The Waimate District Council knew that the increasing number of older residents on low incomes was putting pressure on low- to mid-range housing options. The council is now seeking funding from the government to build additional affordable accommodation as part of the Housing Innovation Fund.

Data from the 2006 Census was consistent with the council’s perceived changes in the local population and could be used to strengthen their case for additional government funding. Older residents are looking forward to more affordable housing in the future. The rest of the community will also benefit from less pressure on the rental market.

The challenge of increasing Clutha’s fitness

The South Otago district of Clutha is an area of great natural beauty. The Clutha District Council wants locals to make the most of its outdoors but recognises that it also needs to provide indoor options. To ensure the healthy future of the district, the council wants to encourage residents to increase their physical activity. One way to do this is to ensure they have access to recreational facilities in the area.

The council used 2006 Census information to identify changes in the population over time, and therefore the need for present and future community facilities. They found that the median age of residents in the Clutha District is 39 years, compared with New Zealand's median of 36 years. Despite the ageing population, they also found a higher than average proportion of young people under the age of 15.

These statistics, alongside a very active community driven consultation, confirmed that plans for a recreation centre should go ahead. Balclutha, the largest community in Clutha, has been chosen as the site for the new centre. It will boast multipurpose covered netball courts and squash courts to meet the needs of the younger generation.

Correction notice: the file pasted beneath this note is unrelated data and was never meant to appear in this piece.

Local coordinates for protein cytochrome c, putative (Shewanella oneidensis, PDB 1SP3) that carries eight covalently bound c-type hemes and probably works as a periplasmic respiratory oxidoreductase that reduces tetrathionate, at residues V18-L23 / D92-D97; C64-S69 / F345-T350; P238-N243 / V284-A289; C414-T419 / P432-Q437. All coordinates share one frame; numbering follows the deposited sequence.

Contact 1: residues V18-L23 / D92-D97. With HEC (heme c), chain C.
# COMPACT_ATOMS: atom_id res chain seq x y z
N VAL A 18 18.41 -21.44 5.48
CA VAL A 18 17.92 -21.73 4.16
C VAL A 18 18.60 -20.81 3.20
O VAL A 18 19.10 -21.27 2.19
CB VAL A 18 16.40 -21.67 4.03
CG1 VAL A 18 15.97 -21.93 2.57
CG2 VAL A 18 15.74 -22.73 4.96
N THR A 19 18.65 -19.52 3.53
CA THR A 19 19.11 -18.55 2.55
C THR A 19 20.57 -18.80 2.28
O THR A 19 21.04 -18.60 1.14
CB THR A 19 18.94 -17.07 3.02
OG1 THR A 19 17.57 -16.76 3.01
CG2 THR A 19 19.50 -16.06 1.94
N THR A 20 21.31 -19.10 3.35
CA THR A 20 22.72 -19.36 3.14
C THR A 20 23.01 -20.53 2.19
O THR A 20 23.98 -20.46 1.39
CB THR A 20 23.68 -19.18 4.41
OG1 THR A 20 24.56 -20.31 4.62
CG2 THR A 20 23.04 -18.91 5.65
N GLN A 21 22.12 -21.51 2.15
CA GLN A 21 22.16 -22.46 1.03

Swimming, walking and aqua-jogging are low-impact activities well suited to older generations. Swimming pools have become a point of discussion in the district and $3 million has also been approved for a footpath strategy to improve walking options.

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Southland

Business support in Clutha

Clutha is full of friendly people, spectacular scenery and wildlife across a range of landscapes. However, like many rural areas in New Zealand, Clutha’s population is declining. This means that small businesses in particular will struggle to survive.

Fortunately, Enterprise Clutha, a charitable trust sponsored by the council, was set up to encourage successful and viable local businesses to continue trading. It also focuses on prospective businesses looking to set up in the region, using census information such as average income levels and age structure to identify potential markets. For example, Enterprise Clutha saw that there was a need for affordable, frozen goods in the area, and so they supported the start-up of a frozen product store that is now looking to expand.